A first-in-man study published by The Lancet shows that new magnetically-controlled growing rods can treat scoliosis in children by being extended using a non-invasive technique as their spine grows, without the repeated invasive surgery used with existing rod technology. The study is by Professor Kenneth Cheung and Dr Dino Samartzis, from the Department of Orthopaedics and Traumatology, The University of Hong Kong, Hong Kong, and colleagues.
For children with severe scoliosis who are still growing, traditional practice has been to surgically insert growing rods under general anaesthesia across the segment of the spinal deformity’s curve. These rods need to be lengthened (a procedure called “distraction”) every six months, again under general anaesthesia using invasive surgery and requiring hospitalisation. This “traditional” growing rod surgery is associated with various socioeconomic drawbacks. For instance, children miss school time, and parents might have to take time off work to support their child. Also, the heath-care costs associated with each surgery and hospital stay are substantial. Thus, in this new study, the authors assessed a new remotely distractible, magnetically-controlled growing rod (MCGR) system that allows frequent non-invasive outpatient distractions.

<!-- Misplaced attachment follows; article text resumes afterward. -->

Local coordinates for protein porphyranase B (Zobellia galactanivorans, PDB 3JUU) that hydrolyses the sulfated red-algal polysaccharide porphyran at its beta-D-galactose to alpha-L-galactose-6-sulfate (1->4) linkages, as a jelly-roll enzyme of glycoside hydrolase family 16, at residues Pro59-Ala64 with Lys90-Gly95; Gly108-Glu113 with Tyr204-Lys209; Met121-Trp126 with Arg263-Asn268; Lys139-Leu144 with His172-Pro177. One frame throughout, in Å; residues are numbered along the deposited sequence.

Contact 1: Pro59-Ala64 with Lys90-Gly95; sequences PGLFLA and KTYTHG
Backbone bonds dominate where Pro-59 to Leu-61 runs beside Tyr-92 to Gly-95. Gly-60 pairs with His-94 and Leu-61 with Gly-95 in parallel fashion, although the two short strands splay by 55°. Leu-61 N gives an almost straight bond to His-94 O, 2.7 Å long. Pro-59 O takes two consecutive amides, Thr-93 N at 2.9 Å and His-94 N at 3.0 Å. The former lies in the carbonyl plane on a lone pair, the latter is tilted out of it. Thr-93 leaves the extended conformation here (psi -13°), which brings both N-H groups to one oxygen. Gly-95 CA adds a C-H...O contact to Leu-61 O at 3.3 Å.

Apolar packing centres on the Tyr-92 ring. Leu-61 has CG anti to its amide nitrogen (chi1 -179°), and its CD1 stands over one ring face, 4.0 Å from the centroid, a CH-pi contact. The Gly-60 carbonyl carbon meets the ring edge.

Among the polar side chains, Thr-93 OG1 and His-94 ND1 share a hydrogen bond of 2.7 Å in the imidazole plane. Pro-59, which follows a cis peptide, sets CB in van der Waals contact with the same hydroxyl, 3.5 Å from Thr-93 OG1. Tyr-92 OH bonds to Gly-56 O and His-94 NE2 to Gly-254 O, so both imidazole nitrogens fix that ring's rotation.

The authors implanted the MCGR in five patients, two of whom have now reached 24 months’ follow-up. Each patient underwent monthly outpatient distractions. Radiography was used to measure the magnitude of the spinal curvature, rod distraction length, and spinal length. Clinical outcome was assessed by measuring the degree of pain, function, mental health, satisfaction with treatment, and procedure-related complications.
In the two patients with 24 months’ follow-up, the mean degree of scoliosis was 67° before implantation and 29° at 24 months. Length of the instrumented segment of the spine increased by a mean of 1·9 mm with each outpatient distraction and in congruence with their normal growth. Throughout follow-up, both patients had no pain, had good functional outcome, and were satisfied with the procedure. No MCGR-related complications were noted.